Despite the above benefits, the transition to such technologies is a concern to many in the industry, particularly those working on older properties – not just concerned about retrofitting older homes to offer the insulation necessary for the technologies to function optimally, but of creating the spaces and infrastructure for the technology itself, and training people to install heat pumps.

As to the latter, Russell tells us that Mitsubishi Electric is ahead of the game. He reports that the company has already invested heavily in training to address this concern, currently training 400 installers a month, with the capacity to train up to 4000 a month as the demand for the technology grows.

“From our perspective we do not see a challenge finding the installer base; there are hundreds of installers in every town; they are just currently installing gas boilers.”

As to the ageing stock, while Russell notes that the UK has “some of the oldest and least efficient housing in Europe,” he argues that this doesn’t change the facts – the switch to low carbon heating systems for our homes “is critical” in order to ensure the UK achieves its 2050 net zero carbon emissions target. No matter the obstacles, this cannot be ignored. 

“From small flats to large detached houses, heat pumps are the renewable, low carbon alternative to traditional high carbon heating systems,” he says, adding that whichever way you look at it, “that means retrofitting old properties.” 

“Our challenge as a manufacturer is to make the transition from fossil fuel, high temperature, high-capacity systems to low carbon, high efficiency systems,” Dean continues. “We need to design our products and technology so that every gas boiler installer in the UK can simply to any suitable home.”


Alongside the collaboration between housebuilders, developers and manufacturers, Russell Dean argues that the Government must take further measures to support the whole industry if the targets are to be met. 

He is thankful for the financial support the Government has already offered, such as the Boiler Upgrade Scheme, the recently announced improvements to the Home Energy Scotland Scheme, and regional government plans such as the Mayor of London’s Warmer Homes Programme. While welcoming the progress so far, he believes they must be further promoted and expanded upon in order to effect real change.

“These schemes already encourage homeowners to insulate their homes and opt for sustainable heating,” says Mitsubishi Electric’s residential expert. He concludes: “Heat pumps are the future of heating in Britain, and more support could bring this future even closer.”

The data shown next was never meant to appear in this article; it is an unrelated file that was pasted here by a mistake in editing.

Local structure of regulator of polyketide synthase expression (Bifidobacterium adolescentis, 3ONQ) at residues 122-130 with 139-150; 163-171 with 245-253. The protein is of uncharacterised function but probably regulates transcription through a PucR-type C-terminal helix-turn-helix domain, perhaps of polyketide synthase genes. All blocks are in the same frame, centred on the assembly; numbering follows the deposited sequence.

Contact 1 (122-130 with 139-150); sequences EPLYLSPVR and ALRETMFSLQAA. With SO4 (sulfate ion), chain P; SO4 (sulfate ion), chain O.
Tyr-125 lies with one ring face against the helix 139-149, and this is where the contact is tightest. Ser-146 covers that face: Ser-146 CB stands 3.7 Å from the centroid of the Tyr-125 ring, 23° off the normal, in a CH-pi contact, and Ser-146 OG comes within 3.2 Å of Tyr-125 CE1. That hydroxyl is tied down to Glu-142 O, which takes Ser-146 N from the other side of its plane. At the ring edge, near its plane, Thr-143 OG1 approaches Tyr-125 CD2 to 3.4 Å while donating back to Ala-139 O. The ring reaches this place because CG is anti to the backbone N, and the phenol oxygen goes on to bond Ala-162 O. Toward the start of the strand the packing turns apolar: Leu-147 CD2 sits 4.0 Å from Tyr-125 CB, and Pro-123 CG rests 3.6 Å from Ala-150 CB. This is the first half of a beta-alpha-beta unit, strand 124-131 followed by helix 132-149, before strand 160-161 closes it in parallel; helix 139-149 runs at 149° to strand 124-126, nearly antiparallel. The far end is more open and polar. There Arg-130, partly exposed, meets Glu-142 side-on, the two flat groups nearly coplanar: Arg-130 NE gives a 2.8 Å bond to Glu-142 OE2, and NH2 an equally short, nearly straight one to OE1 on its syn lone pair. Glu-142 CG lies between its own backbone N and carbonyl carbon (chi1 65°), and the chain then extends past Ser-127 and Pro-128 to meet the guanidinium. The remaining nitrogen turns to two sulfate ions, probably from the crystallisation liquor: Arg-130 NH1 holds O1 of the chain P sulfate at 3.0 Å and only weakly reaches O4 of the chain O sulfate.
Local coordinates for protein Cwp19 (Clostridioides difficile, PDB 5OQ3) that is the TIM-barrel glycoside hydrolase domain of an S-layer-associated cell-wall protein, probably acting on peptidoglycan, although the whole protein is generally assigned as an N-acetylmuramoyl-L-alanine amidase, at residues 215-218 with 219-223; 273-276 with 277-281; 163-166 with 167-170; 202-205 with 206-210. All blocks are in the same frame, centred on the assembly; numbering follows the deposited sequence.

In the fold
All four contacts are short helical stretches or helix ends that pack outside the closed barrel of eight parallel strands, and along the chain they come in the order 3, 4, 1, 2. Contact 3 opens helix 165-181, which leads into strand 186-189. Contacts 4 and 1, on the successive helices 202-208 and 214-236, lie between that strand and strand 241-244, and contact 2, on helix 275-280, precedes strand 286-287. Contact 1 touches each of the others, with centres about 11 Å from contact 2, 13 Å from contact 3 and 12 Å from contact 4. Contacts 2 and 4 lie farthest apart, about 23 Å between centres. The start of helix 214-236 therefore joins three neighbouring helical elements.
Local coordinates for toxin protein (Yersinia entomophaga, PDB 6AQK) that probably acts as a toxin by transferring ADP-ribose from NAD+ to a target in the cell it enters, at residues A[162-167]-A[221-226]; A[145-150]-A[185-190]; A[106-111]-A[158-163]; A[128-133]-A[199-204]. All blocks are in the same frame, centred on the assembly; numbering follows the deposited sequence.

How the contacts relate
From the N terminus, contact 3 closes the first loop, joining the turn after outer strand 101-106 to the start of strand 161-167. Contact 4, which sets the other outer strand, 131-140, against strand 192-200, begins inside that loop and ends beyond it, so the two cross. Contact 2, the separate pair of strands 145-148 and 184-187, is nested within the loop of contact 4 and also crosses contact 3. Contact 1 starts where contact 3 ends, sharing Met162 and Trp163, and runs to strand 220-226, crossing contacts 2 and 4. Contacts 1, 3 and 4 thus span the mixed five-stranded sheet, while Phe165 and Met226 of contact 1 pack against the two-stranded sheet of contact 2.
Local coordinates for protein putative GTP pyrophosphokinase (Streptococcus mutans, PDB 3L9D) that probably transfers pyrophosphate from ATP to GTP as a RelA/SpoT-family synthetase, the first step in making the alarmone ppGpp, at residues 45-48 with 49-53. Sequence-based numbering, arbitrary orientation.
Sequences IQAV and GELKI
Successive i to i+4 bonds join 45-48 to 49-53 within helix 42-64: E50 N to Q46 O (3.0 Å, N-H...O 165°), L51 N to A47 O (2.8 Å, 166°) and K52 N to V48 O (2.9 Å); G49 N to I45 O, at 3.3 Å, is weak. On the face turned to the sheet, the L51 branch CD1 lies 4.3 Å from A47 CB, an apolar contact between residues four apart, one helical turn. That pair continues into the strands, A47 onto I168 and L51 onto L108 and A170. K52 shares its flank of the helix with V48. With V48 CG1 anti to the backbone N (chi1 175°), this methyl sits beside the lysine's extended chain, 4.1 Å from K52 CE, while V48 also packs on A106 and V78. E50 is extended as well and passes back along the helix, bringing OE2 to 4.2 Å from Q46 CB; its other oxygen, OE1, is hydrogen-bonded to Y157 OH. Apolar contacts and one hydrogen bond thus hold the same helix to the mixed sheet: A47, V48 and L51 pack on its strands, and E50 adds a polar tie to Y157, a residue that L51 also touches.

The four measures the Government needs to take (according to Mitsubishi Electric’s Russell Dean) to support consumers and businesses in the transition to decarbonisation: 

Support, incentivise and encourage households to insulate their homes so to use less energy. The Government is well positioned to run public information campaigns to create greater awareness for the need to reduce energy demand and so lower household bills – insulating homes is a primary method of achieving that.

Decouple the cost of electricity from gas, and rebalance taxation away from green economy catalysts for the price of energy, as is being considered in the recent review of electricity market arrangements. While the price of electricity is pegged to the cost of gas, and dependent upon its demand and supply, or open to weaponisation as is the case with war in Ukraine, it will remain at risk of continued price hikes that aren’t the making of its suppliers. 

Set a legally binding end-date for the installation of all fossil fuel fired boilers (not a phasing out). Following the Government’s phase out date for the installation fuel fired boilers in all new build properties, it should be definitive and set an end-date for their installation, whether that is for new build properties or retrofit. This will be a similar position to that taken by Government banning the sale of petrol and diesel cars by 2030. Just like the car industry and market has adjusted, so the heating market and industry will adapt to an end date of installing fossil fuel fired boilers – the CCC’s recommendation dates would be a good starting point for this.

Support training of more heat pump installers. As the demand for heat pumps increases, so more installers are needed. Government should also support young people to train in this growing green business, and encourage plumbers, electricians and heat engineers to upgrade their skills to install heat pumps.